11. The next step is to calculate the degrees of freedom. This is calculated
as follows:
df N
A
N
B
2. In our case this is 20 2. Therefore, the df 18.
12. Now you are ready to see if your results are statistically significant. In
order to this, consult Table A1 in Appendix A. As we did not make any
predictions about which group would find the information on train
times quicker than the other, we are interested in the critical t values
for a two-tailed test. If we had made a prediction that females would
find the train departure information quicker than males, we would be
looking at columns related to one-tailed values.
13. Once you have your tails sorted out, look for the column where it says
df 18. If your value of t is larger than the figure listed in that column
we can say that you have found a significant difference in search times
between females and males at the 5 per cent level (p 0.05). If it is
lower, we did not find a significant difference in search times between
males and females in your study. The final thing to mention here is how
to report this finding in your written report. Conventionally you would
report this finding as follows: t 0.89, df 18, two-tailed ns (where
ns stands for not significant). This could be written out more formally
as the mean time taken for females to find train departure information
(M 225.1 secs) using the PDA application is not significantly quicker
than the average time taken by male users (M 210.1 secs), t 0.89,
df 18, two-tailed ns.
Wilcoxon signed-ranks test
This test should be used if you have a two condition related design, using
the same participants (or matched participants) to participate in both con-
ditions. The aim of this test is to compare participants’ performance in the
two conditions to find out whether or not there is any difference between
the scores obtained. This test is the non-parametric equivalent of the
related t-test. The example we will use here will be data from a group of
participants who used two different methods of interaction to carry out a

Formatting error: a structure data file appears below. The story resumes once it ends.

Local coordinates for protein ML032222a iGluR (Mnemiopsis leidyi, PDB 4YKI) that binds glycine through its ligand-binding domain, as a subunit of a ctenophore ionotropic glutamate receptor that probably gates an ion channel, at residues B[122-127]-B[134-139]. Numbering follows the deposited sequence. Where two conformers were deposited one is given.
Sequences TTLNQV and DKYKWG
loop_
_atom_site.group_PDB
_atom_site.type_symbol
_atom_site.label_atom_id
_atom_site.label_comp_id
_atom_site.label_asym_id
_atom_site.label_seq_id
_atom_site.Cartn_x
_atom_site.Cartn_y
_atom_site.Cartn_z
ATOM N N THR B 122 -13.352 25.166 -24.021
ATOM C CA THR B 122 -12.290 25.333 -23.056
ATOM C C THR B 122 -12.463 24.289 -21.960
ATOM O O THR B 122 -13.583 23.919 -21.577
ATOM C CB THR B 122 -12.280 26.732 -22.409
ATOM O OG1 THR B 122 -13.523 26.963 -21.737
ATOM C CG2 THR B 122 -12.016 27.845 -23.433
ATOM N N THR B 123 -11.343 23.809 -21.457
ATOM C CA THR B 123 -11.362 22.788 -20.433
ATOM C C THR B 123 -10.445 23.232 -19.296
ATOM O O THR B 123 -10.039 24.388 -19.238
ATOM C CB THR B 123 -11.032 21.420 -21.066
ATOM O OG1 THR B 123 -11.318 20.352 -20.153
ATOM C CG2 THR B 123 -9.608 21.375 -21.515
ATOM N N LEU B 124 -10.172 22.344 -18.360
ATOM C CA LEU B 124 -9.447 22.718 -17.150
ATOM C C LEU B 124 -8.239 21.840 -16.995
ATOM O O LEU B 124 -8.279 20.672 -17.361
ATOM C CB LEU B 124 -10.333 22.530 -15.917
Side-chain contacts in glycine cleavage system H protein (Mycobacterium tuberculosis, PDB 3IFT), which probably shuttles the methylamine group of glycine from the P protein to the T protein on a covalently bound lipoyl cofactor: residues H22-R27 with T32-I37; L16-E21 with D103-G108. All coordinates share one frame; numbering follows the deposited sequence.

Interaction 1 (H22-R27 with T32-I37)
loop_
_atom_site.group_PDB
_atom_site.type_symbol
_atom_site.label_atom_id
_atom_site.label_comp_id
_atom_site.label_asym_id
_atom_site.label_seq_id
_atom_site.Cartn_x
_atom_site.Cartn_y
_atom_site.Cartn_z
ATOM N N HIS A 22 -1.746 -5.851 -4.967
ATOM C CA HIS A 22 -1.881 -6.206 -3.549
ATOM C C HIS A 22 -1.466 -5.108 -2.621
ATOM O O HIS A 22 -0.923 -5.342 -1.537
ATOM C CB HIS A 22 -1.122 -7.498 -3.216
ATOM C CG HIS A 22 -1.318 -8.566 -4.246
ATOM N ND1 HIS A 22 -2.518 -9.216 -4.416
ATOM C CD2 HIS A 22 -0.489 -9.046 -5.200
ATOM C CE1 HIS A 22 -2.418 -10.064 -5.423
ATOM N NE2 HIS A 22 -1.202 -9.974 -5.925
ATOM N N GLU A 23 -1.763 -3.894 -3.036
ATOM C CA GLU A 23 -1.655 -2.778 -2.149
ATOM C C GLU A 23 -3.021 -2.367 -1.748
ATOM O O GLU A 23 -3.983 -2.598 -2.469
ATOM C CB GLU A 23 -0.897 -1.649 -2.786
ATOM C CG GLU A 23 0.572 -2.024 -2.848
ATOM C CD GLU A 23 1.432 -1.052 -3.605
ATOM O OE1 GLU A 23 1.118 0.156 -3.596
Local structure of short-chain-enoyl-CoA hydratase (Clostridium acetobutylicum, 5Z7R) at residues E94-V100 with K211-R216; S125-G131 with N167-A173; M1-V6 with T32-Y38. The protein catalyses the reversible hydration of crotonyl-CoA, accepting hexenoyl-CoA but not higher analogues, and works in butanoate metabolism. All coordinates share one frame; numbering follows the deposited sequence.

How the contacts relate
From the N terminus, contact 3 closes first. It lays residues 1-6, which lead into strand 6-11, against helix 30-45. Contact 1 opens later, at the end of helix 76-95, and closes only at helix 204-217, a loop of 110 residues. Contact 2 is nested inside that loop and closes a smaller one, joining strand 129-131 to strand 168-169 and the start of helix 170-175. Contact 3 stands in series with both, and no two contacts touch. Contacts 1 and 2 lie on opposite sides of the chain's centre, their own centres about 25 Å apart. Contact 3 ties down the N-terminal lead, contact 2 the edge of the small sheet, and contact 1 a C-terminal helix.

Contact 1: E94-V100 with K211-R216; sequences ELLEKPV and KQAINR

web search using a PDA device. The first condition required participants
to use a stylus to interact with the application and the second condition
required them to use keypad entry. After using each version of the appli-
cation participants were asked to rate the usability of the device using a
Likert-type questionnaire. Let’s look at Technical Tip 3 to work through
how to calculate this statistic.
152 Understanding Mobile Human–Computer Interaction
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Data analysis 153
Technical Tip 3
Calculating a Wilcoxon singed-ranks test
The data obtained from this study comes from the attitude score obtained
from each participant on the Likert usability scale described above. The
scale was based on a 7-point scale. The higher the overall usability score,
the more positively the participant rated the PDA application. Table 8.7
provides information on what the initial data table may look like:
1. The first step in working out this formula is to calculate the difference
between each pair of scores, assigning plus or minus signs where
appropriate.
2. The next step is to rank the differences between the scores obtained
for the two conditions (ignoring the plus or minus signs this time).
3. After that, rank the plus difference and rank the minus differences.
4. Your data table should now look something like Table 8.8.
5. The next step is to take the smaller of the totals obtained for the plus
and minus rank differences. This gives us the value of a statistic called
W (remember this is called the Wilcoxon test) and this will be used to
look up the appropriate table for statistical significance.
6. The next step is to calculate the number of pairs of participants that do
not have tied scores. From the example above we can see that there
are no tied pairs of scores, therefore in this case N 10. However, if
Participant Stylus Input Attitude Score Keypad Entry Attitude Score
125 38
224 39
332 37
429 36
538 34
631 30
727 31
839 40
921 35
10 22 33
Table 8.7 Participant Attitude Scores for Stylus Input and Keypad Entry
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